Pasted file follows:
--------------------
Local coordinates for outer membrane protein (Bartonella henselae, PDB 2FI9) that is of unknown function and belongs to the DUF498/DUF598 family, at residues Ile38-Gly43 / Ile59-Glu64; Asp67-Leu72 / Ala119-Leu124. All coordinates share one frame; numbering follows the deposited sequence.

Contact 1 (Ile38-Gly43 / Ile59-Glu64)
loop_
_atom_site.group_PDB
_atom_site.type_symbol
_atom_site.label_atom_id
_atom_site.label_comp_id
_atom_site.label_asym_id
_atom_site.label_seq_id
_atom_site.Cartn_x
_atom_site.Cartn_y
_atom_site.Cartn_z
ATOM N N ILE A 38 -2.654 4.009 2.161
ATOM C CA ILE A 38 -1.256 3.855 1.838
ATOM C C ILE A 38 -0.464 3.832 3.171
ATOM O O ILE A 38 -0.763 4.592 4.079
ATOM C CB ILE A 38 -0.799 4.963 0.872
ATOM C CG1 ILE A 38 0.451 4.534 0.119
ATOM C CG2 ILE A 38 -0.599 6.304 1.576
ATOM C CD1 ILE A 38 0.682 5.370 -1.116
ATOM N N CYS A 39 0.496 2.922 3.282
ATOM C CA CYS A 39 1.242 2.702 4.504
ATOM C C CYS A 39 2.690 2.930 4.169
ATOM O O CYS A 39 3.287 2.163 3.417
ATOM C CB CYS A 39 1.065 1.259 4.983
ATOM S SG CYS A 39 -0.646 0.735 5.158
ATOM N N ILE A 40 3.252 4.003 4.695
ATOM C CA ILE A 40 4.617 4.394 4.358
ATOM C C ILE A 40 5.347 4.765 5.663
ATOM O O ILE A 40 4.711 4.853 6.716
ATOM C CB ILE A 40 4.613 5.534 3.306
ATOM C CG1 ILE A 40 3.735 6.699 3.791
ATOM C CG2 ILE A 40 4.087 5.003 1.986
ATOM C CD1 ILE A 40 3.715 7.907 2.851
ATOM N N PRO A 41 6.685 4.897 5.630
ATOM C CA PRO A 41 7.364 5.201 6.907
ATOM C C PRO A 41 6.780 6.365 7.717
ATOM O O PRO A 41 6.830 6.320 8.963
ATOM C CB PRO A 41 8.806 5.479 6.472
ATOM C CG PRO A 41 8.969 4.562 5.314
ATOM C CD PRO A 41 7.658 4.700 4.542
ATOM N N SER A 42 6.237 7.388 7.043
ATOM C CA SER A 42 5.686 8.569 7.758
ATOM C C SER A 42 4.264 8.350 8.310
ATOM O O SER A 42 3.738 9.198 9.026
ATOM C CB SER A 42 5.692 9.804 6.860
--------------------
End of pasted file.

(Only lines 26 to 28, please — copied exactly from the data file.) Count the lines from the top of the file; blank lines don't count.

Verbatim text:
ATOM S SG CYS A 39 -0.646 0.735 5.158
ATOM N N ILE A 40 3.252 4.003 4.695
ATOM C CA ILE A 40 4.617 4.394 4.358